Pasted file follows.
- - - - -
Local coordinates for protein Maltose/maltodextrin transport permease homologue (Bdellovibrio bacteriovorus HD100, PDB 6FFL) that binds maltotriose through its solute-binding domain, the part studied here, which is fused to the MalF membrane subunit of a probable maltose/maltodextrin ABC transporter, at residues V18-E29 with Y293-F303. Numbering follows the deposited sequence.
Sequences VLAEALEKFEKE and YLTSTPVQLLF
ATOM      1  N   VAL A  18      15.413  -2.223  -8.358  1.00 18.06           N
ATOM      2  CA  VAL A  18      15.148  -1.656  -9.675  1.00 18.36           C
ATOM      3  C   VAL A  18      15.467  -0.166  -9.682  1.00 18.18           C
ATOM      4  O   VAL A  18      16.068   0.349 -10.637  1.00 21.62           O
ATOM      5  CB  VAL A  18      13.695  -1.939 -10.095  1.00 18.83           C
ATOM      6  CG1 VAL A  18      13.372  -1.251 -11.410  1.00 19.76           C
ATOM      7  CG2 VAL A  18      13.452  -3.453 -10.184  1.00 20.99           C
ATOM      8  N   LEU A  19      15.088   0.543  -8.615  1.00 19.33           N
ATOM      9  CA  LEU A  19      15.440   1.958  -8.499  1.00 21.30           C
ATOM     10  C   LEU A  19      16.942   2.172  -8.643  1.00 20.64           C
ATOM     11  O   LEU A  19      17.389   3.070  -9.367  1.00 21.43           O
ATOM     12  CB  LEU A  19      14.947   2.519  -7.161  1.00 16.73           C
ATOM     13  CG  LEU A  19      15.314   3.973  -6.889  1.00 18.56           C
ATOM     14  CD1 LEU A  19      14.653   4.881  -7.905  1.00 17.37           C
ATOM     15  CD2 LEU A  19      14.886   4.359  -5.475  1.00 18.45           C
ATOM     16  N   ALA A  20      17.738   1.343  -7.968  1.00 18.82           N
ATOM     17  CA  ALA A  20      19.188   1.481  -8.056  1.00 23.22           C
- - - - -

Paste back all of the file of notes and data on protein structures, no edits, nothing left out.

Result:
Local coordinates for protein Maltose/maltodextrin transport permease homologue (Bdellovibrio bacteriovorus HD100, PDB 6FFL) that binds maltotriose through its solute-binding domain, the part studied here, which is fused to the MalF membrane subunit of a probable maltose/maltodextrin ABC transporter, at residues V18-E29 with Y293-F303. Numbering follows the deposited sequence.
Sequences VLAEALEKFEKE and YLTSTPVQLLF
ATOM      1  N   VAL A  18      15.413  -2.223  -8.358  1.00 18.06           N
ATOM      2  CA  VAL A  18      15.148  -1.656  -9.675  1.00 18.36           C
ATOM      3  C   VAL A  18      15.467  -0.166  -9.682  1.00 18.18           C
ATOM      4  O   VAL A  18      16.068   0.349 -10.637  1.00 21.62           O
ATOM      5  CB  VAL A  18      13.695  -1.939 -10.095  1.00 18.83           C
ATOM      6  CG1 VAL A  18      13.372  -1.251 -11.410  1.00 19.76           C
ATOM      7  CG2 VAL A  18      13.452  -3.453 -10.184  1.00 20.99           C
ATOM      8  N   LEU A  19      15.088   0.543  -8.615  1.00 19.33           N
ATOM      9  CA  LEU A  19      15.440   1.958  -8.499  1.00 21.30           C
ATOM     10  C   LEU A  19      16.942   2.172  -8.643  1.00 20.64           C
ATOM     11  O   LEU A  19      17.389   3.070  -9.367  1.00 21.43           O
ATOM     12  CB  LEU A  19      14.947   2.519  -7.161  1.00 16.73           C
ATOM     13  CG  LEU A  19      15.314   3.973  -6.889  1.00 18.56           C
ATOM     14  CD1 LEU A  19      14.653   4.881  -7.905  1.00 17.37           C
ATOM     15  CD2 LEU A  19      14.886   4.359  -5.475  1.00 18.45           C
ATOM     16  N   ALA A  20      17.738   1.343  -7.968  1.00 18.82           N
ATOM     17  CA  ALA A  20      19.188   1.481  -8.056  1.00 23.22           C